BY HANK REICHMAN
On Monday, October 10, the ongoing — indeed, seemingly interminable — battle to save the City College of San Francisco (CCSF) from losing its accreditation at the hands of the rogue Accrediting Commission for Community and Junior Colleges (ACCJC) will reach yet another critical turning point. On that day an ACCJC visiting team will come to CCSF. Its findings and recommendations will be critical in determining ACCJC’s final decision on the two-year college’s status, to be decided in January 2017.
Previously, under pressure from a court ruling, political leaders, and especially college faculty and students, ACCJC had placed the school in an unprecedented “Restoration Status.” Under Restoration Status, which was created only for CCSF, the college must demonstrate “full compliance” with all accreditation standards, even as other colleges must demonstrate only “substantial compliance”. There is also no appeal process available to CCSF under this new status. If the ACCJC decides to disaccredit CCSF, the only option open to the school will be to go to federal court and get an injunction to remain open. CCSF’s Board of Trustees thus made a prudent decision to approve $250,000 to hire a law firm to prepare the college for this possibility.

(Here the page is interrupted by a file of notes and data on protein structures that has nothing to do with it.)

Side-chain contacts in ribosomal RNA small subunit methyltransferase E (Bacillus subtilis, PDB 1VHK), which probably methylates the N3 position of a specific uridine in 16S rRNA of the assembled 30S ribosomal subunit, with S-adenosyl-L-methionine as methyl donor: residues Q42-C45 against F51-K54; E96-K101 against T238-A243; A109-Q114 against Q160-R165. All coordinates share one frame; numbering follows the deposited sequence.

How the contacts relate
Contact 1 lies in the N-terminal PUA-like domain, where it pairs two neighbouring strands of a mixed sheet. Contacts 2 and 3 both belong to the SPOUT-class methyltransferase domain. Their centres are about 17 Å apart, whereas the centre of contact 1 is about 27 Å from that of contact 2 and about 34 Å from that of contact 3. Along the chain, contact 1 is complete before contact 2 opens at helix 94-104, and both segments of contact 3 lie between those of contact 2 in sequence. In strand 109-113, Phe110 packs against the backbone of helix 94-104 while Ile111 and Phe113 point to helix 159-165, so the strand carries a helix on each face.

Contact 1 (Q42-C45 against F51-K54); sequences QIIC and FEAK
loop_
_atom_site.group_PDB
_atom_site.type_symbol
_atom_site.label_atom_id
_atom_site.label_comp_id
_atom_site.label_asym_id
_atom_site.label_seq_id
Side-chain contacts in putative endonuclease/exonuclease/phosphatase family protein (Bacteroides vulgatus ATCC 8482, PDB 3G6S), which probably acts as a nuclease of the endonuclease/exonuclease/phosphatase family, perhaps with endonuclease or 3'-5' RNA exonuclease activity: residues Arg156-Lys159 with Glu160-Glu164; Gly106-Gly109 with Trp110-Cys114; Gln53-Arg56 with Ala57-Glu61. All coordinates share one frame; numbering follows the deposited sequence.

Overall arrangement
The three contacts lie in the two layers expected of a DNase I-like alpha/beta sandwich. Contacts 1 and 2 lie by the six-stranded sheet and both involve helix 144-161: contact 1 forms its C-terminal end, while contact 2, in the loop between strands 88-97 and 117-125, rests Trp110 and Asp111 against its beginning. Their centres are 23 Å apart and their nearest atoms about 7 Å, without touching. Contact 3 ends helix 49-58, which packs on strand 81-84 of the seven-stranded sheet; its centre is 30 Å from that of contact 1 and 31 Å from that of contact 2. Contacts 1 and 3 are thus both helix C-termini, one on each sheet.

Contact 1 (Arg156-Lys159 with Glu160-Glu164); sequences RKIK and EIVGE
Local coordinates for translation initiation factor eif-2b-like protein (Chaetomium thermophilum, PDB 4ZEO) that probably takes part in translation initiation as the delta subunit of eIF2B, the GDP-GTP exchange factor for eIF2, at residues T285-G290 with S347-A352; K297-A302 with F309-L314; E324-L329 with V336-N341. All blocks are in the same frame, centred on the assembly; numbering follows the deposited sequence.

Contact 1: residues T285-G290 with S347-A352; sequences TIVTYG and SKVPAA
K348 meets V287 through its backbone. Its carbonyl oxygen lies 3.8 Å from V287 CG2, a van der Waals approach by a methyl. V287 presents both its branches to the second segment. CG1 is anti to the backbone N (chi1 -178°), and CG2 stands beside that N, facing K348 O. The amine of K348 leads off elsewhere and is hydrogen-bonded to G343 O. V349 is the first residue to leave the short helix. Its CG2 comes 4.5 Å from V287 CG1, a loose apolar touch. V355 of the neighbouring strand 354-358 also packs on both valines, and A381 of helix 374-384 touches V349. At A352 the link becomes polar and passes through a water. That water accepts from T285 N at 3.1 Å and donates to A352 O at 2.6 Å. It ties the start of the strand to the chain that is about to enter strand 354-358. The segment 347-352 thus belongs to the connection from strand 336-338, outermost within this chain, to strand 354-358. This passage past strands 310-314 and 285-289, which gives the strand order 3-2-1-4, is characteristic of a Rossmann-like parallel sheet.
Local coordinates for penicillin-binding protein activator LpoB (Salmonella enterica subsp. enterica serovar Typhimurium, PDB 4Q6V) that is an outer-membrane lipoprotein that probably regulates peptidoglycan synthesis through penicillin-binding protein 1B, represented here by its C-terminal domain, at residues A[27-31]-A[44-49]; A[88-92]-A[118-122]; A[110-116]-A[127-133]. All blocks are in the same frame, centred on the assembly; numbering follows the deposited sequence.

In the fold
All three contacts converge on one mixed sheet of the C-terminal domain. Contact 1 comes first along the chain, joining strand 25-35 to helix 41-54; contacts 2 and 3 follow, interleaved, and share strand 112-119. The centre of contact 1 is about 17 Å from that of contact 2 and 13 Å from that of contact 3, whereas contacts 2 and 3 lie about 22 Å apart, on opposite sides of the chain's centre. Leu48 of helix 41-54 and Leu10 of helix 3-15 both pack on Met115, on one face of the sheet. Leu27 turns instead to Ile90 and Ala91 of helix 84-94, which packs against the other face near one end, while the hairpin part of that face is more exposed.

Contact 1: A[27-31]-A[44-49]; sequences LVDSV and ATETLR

The ACCJC has also changed its policy on visiting team accreditation status recommendations. The new policy is that the team will NOT make accreditation status recommendations, unlike under previous policies. The timing of this change, on the eve of the CCSF visit, is, according to AFT Local 2121, the CCSF faculty union, “both curious and frightening. As you may know the 2012 visiting team wanted to give City College of San Francisco Probation, not Show Cause, by a 14-0 vote. The ACCJC then decided to give CCSF Show Cause and the crisis began. The reason for this new policy according to ACCJC is to avoid any ‘perceived inconsistencies.’ There will be no inconsistencies because the team will not even be asked.”